The guidance is issued by the DPP for police use, but the provisions apply equally to other investigators where cases are prosecuted by the CPS

At Olliers we recognise the importance of defence teams being at least as familiar with the obligations upon the police as are their police counterparts.  

Contact our pre-charge investigations lawyers

If you would like to explore how Olliers can assist you please contact Ruth Peters or Matthew Claughton for a confidential discussion.

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Case Studies

Case Study One
21-year-old male of good character faced allegation of date rape in which the complainant claimed to have been unconscious for ten hours. Olliers were able to prove social media activity throughout the night and downloading of an app together with text activity from the alleged victim the following day. Olliers also provided police with details of a flatmate who witnessed sexual activity. Police were also provided with a motive for the fabricated complaint. Following representations to the police, matter came to a swift conclusion without even going to the Crown Prosecution Service for a charging decision.

Case Study Two
Young man faced allegation of sexual assault in a nightclub. It was suggested that he had assaulted a complete stranger without any earlier interaction. Olliers were able to show that alleged victim had in fact connected with the suspect on WhatsApp at the time of the incident which would have been impossible on her version of events. Olliers were also able to show that complainant’s boyfriend had unexpectedly arrived in the nightclub which gave an explanation and motive for the false allegation. No charges were brought.

Case Study Three
Client faced an allegation of historic rape based upon one incident thirty years earlier. Olliers were able to produce to the police a poem sent to the defendant by the complainant ten years previously i.e. twenty years after the alleged incident in which she admitted to her infatuation with the suspect at the time of the incident. Representations were made including a defence explanation for the allegations being made.  Crown Prosecution Service took the view that there was not a realistic prospect of conviction and no charges were brought.

Case Study Four
Client  was arrested and interviewed under caution in connection with historic allegations of rape. He was subsequently released under investigation pending further police enquiries. On contacting Olliers, we immediately adopted a proactive approach and established contact with both the officer in the case and the duty solicitor who had represented the client at the police station. Following detailed consideration of the police station notes, and on taking thorough instructions from our client, we drafted representations against charge on his behalf. The aim of our representations was to persuade the Crown Prosecution Service that there was ‘not a realistic prospect of conviction’ as required by the Code for Crown Prosecutors. The police investigation was ongoing for some time and we periodically liaised with the investigating officer to provide the client with updates. Having considered our representations, the police decided to take no further action against our client and the matter came to a close.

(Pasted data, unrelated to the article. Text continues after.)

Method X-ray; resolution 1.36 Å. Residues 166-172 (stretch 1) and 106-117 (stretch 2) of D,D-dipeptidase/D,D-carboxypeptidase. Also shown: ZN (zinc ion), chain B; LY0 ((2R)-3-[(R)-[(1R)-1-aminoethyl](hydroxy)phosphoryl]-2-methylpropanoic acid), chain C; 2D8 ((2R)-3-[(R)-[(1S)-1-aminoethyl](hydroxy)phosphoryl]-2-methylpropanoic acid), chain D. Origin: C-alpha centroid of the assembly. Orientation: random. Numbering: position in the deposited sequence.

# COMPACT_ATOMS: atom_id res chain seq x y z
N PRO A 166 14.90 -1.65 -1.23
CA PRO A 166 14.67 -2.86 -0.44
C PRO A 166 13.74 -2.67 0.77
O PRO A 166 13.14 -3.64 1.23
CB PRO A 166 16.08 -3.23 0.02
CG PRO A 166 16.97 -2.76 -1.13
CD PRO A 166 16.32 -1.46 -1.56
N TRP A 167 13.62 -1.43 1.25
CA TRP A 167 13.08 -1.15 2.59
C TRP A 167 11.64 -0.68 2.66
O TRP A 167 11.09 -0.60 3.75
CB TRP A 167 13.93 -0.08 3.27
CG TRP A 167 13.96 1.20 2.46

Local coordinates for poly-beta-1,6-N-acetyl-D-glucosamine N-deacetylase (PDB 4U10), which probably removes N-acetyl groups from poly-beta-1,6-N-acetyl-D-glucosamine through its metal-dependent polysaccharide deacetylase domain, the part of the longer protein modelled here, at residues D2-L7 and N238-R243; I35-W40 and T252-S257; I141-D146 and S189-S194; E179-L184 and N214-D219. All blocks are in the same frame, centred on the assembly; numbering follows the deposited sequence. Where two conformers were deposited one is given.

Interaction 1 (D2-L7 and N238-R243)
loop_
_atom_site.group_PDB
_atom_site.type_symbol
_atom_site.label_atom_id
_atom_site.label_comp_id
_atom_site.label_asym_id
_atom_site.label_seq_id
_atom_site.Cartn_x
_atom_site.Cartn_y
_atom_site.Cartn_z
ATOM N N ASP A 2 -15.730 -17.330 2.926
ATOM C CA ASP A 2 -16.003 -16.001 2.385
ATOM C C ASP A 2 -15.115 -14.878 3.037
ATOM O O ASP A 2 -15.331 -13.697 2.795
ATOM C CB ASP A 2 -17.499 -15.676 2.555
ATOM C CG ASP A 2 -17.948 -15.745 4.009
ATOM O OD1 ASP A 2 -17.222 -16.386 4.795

Case Study Five
Our client was arrested and interviewed under caution in relation to historic allegations of rape, sexual assault and controlling or coercive behaviour. He was subsequently released under investigation pending further police enquiries. The client contacted Olliers shortly after his arrest. Following this, we obtained the case papers from the duty solicitor who had represented him during interview. We also established contact with the investigating officer and drew their attention to some initial points about the case which would require further investigation. As the investigation developed, we drafted comprehensive representations against charge based on our client’s detailed instructions and relevant material he had provided. On considering our representations, the police decided to take no further action against our client and the matter was concluded.

Case Study Six
Our clients were directors of a payment processing company. This was a multi-jurisdictional investigation involving restraint of assets on several continents. Extensive police liaison took place, a substantial amount of exculpatory material was provided to the police. Complex and ultimately successful applications to vary and discharge restraint orders were made. Representations against charge were submitted. The matter concluded following a successful application under the Criminal Justice and Police Act 2001 for return of items unlawfully seized by police and decision was made to take no further action against our clients.

Case Study Seven
Client E was arrested and interviewed under caution concerning allegations of rape and sexual assault. He was released under investigation as the police continued with their enquiries. Client E contacted Olliers only a few days following his arrest to request pre-charge representation. We swiftly proceeded to make contact with the investigating officer to establish a line of communication. We also quickly obtained the case papers from the duty solicitor whom represented Client E at the police station. For the following five months, we maintained contact with the investigating officer and regularly liaised with them regarding bail requirements and the progress of their investigation. After in-depth consideration of the police station notes and all of the information and instructions provided by the client, we disclosed some material to the investigating officer concerning the allegations. Following review by the police and consideration of their lines of enquiry, a decision to take no further action was reached thereby concluding the investigation.